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Convict Ship Bengal Merchant 1835

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Select from the Links below to find information about Convict Ships arriving in New South Wales, Norfolk Island and Van Diemen's Land between the years 1788 and 1850

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Embarked 270 men
Voyage 121 days
Deaths 3
Surgeon's Journal - Yes
Tons: 503
Previous vessel: Royal Admiral arrived 22 January 1835
Next vessel: Forth arrived 3 February 1835
Captain William Campbell
Surgeon Superintendent James Ellis

The Bengal Merchant was built in Calcutta in 1812 and was taken up by the East India Company in 1813. The Bengal Merchant was sold to Joseph Somes in 1834.

The Convicts came from counties in England and Scotland. Some had been tried and convicted at the Old Bailey and incarcerated in Newgate prison. Select here to find out what it may have been like to be imprisoned in Newgate in 1834 - 35. From Newgate and other county prisons the men were transferred to the Hulks to await transportation.


Thomas Bewick who had been convicted of larceny in Durham on 22 February 1834, was transferred to the Jusitita Hulk on 14th March 1834 and transferred to the Bengal Merchant with many others on 19th September 1834.  Those in the Fortitude hulk were taken to the Bengal Merchant on 23 September 1834.

The Bengal Merchant departed Sheerness on 1st October 1834.

The Guard consisted of 2 sergeants, 27 rank and file of the 50th regiment under command of Capt. McDonald and Ensign Cobbin. Passengers included Mrs. McDonald, Miss McDonald, Misses Eliza, Charlotte, Emily, Louisa, Sarah and Elizabeth McDonald, Masters Charles and Richard McDonald, 10 women (soldiers wives) and 13 children.

Detachments of the 50th regiment arrived on the Surry, Forth, Bengal Merchant Hooghley, Susan, Blenheim, Royal Admiral, Lady Nugent, Parmelia, James Laing, Hive, Hooghley Captain Cook, Hero, Roslin Castle, Henry Porcher, Henry Tanner and Lady Kennaway

James Ellis kept a Medical Journal from 6th September 1834 to 20 February 1835. He found that catarrh and bowel complaints appeared almost immediately on their coming on board, and the sick list increased while at sea with many and various complaints and among them several cases of inflammatory fever, of which one prisoner, John Stroud died. Two more prisoners also died on the passage out.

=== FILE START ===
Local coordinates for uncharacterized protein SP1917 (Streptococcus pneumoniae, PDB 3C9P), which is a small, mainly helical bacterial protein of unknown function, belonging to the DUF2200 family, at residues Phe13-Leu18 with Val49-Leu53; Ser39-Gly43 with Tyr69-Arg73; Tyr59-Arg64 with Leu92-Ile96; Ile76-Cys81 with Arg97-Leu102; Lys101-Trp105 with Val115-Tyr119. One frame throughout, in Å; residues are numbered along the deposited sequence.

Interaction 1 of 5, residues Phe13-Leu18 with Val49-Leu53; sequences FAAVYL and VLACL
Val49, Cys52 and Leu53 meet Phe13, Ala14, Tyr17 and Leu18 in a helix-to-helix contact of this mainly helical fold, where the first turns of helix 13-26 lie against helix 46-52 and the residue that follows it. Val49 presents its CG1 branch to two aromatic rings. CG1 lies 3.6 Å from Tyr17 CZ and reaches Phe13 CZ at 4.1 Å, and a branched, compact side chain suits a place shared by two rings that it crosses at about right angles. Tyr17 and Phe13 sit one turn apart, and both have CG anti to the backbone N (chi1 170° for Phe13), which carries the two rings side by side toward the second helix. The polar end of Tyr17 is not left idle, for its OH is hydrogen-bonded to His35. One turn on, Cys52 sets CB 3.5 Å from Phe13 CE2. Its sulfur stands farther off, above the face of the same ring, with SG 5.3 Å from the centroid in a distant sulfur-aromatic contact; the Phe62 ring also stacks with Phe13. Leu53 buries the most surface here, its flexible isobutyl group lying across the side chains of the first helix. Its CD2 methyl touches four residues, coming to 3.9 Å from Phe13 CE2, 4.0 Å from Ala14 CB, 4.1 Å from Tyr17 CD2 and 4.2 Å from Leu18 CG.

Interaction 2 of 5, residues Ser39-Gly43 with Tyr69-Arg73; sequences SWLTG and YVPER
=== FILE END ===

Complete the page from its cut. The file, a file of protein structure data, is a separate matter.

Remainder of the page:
On the 17 December scurvy made it appearance and rapidly increased so much so that seventy seven cases of the disease had been under treatment, the principal features of the disease were a debilitated state of body, sallow complexion, spongy and bleeding gums, stiffness and swellings of the joints particularly the knees, and sometimes yellow and greenish blotches on the trunk and extremities. The surgeon's recourse was the vegetable acids and also the solution of nitre in vinegar lately so strongly recommended, to one portion of cases. Lime juice alone was administered in doses of two ounces, three, four or five times in the day to others.

The Bengal Merchant made a direct passage and arrived in Port Jackson on Friday 30 January 1835.

The prisoners were supposed to be landed in the week beginning the 8th February, however the Sydney Monitor reported on the 14th and the 21st that the Bengal Merchant was still lying in the stream with prisoners on board. The heat was so excessive in Sydney at this time that it was reported that over thirty bullocks had dropped dead from heat exhaustion and were still lying on various streets around Sydney.

The Bengal Merchant set sail from Port Jackson on 26th February bound for Java.

Distribution of Convicts of the Bengal Merchant - of the 267 landed -
20 were retained for public service;
1 was unfit for assignment;
6 were specials;
15 were in hospital;
29 were sent to work in irons on Goat Island;
196 were assigned to Private Service.  

Notes & Links:

1).  James Ellis was also surgeon on the convict ships Diana in 1833 and the Waterloo in 1838.

2).  Hunter Valley convicts / passengers per Bengal Merchant in 1835

3).  Convict Ships to NSW in 1835


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